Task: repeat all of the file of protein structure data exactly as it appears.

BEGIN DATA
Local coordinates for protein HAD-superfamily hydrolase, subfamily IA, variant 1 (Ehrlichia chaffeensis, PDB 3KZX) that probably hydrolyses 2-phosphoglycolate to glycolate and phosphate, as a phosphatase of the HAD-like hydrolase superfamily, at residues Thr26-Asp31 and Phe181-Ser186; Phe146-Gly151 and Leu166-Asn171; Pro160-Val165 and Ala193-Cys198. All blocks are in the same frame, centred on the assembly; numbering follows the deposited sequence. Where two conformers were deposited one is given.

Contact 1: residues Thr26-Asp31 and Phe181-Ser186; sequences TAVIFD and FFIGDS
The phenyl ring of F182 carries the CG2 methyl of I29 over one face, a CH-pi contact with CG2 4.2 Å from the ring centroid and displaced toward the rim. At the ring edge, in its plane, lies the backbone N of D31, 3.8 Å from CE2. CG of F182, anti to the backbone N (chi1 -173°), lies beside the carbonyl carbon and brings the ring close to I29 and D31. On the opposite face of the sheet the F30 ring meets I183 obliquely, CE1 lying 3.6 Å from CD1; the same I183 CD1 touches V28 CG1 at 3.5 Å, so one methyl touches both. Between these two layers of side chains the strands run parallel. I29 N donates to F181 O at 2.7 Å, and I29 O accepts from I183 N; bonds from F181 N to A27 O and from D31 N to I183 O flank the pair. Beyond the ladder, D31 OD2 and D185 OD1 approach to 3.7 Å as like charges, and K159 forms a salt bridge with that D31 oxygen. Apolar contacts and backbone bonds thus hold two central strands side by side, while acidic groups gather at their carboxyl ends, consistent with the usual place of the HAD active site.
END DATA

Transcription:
Local coordinates for protein HAD-superfamily hydrolase, subfamily IA, variant 1 (Ehrlichia chaffeensis, PDB 3KZX) that probably hydrolyses 2-phosphoglycolate to glycolate and phosphate, as a phosphatase of the HAD-like hydrolase superfamily, at residues Thr26-Asp31 and Phe181-Ser186; Phe146-Gly151 and Leu166-Asn171; Pro160-Val165 and Ala193-Cys198. All blocks are in the same frame, centred on the assembly; numbering follows the deposited sequence. Where two conformers were deposited one is given.

Contact 1: residues Thr26-Asp31 and Phe181-Ser186; sequences TAVIFD and FFIGDS
The phenyl ring of F182 carries the CG2 methyl of I29 over one face, a CH-pi contact with CG2 4.2 Å from the ring centroid and displaced toward the rim. At the ring edge, in its plane, lies the backbone N of D31, 3.8 Å from CE2. CG of F182, anti to the backbone N (chi1 -173°), lies beside the carbonyl carbon and brings the ring close to I29 and D31. On the opposite face of the sheet the F30 ring meets I183 obliquely, CE1 lying 3.6 Å from CD1; the same I183 CD1 touches V28 CG1 at 3.5 Å, so one methyl touches both. Between these two layers of side chains the strands run parallel. I29 N donates to F181 O at 2.7 Å, and I29 O accepts from I183 N; bonds from F181 N to A27 O and from D31 N to I183 O flank the pair. Beyond the ladder, D31 OD2 and D185 OD1 approach to 3.7 Å as like charges, and K159 forms a salt bridge with that D31 oxygen. Apolar contacts and backbone bonds thus hold two central strands side by side, while acidic groups gather at their carboxyl ends, consistent with the usual place of the HAD active site.